This key support test is coming into play with unique sentiment readings. In May when the Power of the Pattern suggested that rates would head higher, Bond bulls were easy to find … not so much now.

Currencies: CAD was the biggest mover this week among G7 currencies, depreciating to its weakest since September 2009. The sharp decline in US yields in response to the jobs report sent the greenback sharply lower against the yen.  It was the biggest dollar decline in about ten weeks.  It finished below the 20-day moving average for the first time in two months.  The risk is that the yen’s strength weighs on the Nikkei, which lost 2.3% last week to be the weakest of the major bourses. AUD also continued to grind lower.

Despite an apparent belief among the US mainstream media that ‘taper’ is priced in, Saxo Capital Markets warns that Emerging Market countries with large current account deficits like Brazil, India, South Africa, Indonesia, and Turkey face increasing problems. As the following chart shows (and highlghted most recently by Brazil’s highest FX outflows since 2002!) could see their currencies weaken even further if the Fed’s taper plans result in a deterioration of global risk appetite.

Commodities: Oil prices were bid early this week on concerns over Libyan oil supplies. But continued upbeat reports on US crude production appears likely to leave prices little changed for the week and down for the year.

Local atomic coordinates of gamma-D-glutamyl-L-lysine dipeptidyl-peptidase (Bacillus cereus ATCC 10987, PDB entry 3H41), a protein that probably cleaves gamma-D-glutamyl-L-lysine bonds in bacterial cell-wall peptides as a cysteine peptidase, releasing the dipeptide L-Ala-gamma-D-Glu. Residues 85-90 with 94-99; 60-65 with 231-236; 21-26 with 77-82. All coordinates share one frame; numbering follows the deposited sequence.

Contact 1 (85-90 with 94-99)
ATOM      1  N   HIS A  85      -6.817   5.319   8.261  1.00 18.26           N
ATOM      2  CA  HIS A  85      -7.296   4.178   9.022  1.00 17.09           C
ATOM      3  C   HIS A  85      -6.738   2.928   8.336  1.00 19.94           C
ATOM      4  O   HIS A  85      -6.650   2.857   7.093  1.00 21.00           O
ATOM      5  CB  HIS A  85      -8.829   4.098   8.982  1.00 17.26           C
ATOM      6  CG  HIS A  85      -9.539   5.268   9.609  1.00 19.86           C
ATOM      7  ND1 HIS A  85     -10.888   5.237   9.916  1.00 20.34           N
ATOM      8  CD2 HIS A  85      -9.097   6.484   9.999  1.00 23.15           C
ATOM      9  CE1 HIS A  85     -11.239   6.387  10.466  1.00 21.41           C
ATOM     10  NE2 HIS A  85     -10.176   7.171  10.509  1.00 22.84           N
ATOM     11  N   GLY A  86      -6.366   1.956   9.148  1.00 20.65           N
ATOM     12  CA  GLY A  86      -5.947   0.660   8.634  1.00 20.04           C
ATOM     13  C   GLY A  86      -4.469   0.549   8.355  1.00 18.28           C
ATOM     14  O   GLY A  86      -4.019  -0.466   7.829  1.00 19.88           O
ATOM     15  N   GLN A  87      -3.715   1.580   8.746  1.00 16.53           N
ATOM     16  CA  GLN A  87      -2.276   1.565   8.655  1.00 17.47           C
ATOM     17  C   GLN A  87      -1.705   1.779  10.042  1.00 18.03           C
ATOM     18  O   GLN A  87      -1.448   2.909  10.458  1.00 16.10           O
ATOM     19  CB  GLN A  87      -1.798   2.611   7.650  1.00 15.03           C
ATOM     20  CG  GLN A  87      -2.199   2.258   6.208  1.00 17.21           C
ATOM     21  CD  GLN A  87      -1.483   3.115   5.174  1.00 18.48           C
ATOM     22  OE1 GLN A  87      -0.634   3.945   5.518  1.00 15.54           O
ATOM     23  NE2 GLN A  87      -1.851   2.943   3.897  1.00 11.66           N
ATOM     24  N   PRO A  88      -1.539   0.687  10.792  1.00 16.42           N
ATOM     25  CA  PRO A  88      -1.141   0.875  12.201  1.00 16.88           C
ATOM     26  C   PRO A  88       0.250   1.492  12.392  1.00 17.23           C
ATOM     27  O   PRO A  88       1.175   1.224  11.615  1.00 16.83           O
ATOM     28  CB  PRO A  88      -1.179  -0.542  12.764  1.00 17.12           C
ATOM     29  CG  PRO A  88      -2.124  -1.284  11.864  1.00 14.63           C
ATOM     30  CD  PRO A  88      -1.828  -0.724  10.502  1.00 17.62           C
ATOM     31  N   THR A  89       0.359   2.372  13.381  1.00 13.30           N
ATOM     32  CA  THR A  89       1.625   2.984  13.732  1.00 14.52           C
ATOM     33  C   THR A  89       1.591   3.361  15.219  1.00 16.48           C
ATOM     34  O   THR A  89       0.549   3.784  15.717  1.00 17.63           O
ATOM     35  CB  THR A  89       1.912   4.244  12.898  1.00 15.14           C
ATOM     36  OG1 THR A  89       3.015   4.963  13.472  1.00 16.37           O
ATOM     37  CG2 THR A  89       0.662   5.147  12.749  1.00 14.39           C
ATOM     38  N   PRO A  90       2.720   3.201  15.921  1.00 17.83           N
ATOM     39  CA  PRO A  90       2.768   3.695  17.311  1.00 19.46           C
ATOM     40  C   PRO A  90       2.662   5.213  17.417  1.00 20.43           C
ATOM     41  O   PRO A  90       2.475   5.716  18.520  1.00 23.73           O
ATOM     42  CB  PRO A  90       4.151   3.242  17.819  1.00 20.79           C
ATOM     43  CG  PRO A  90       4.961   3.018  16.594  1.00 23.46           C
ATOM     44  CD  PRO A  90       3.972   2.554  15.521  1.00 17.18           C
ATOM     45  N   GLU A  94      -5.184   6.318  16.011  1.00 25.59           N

The last 2 weeks have seen a 35% collapse in Baltic Dry Index  When this indicator of global trade rises, everything is rosy and reams of asset-gatherers and talking-heads will quote it as indicative of how great the world is. When it drops – silence.  There is a relative seasonal pattern over the holiday period – with shipping costs rising into the holiday and falling after but… this is the biggest drop from a Christmas Eve since at least 1984, 30 years!

How markets are rigged against you – by Amanda Lang

Amanda Lang, former financial journalist at CNN,  looks at ways the financial system is rigged in some people’s favour and how really Wall Street is working

After years of reporting on some of the best examples of Wall Street stacking the deck in its favour, she has concluded that the entire system underpinning the global economy is rigged in some form or another. And it’s not just financial markets that are at stake. The real economy, with factories, services, goods and jobs for real people, is under threat. “There’s a few smaller, inside actors who always seem to win,” he told Lang. “They have more information than anyone else.” Everything from the price of food, to currencies, financial transactions known as “swaps” and interest rates are implicated, she says. 

Every day, trillions of dollars are exchanged by buyers and sellers on trading floors across the world. The places where that happens are colloquially known by the faceless moniker of “the markets” but every time somebody buys a barrel of oil, a shipment of potash, a Royal Bank share or a Japanese yen, there’s a real person behind that transaction.

Historically, the system works because people have confidence in the rules and believe they are treated the same as anybody else. But it’s getting harder and harder to ignore the stories of powerful people cheating the system for their own gain. As the bad apples add up, it gets harder and harder to ignore a troubling realization — “everything is rigged.”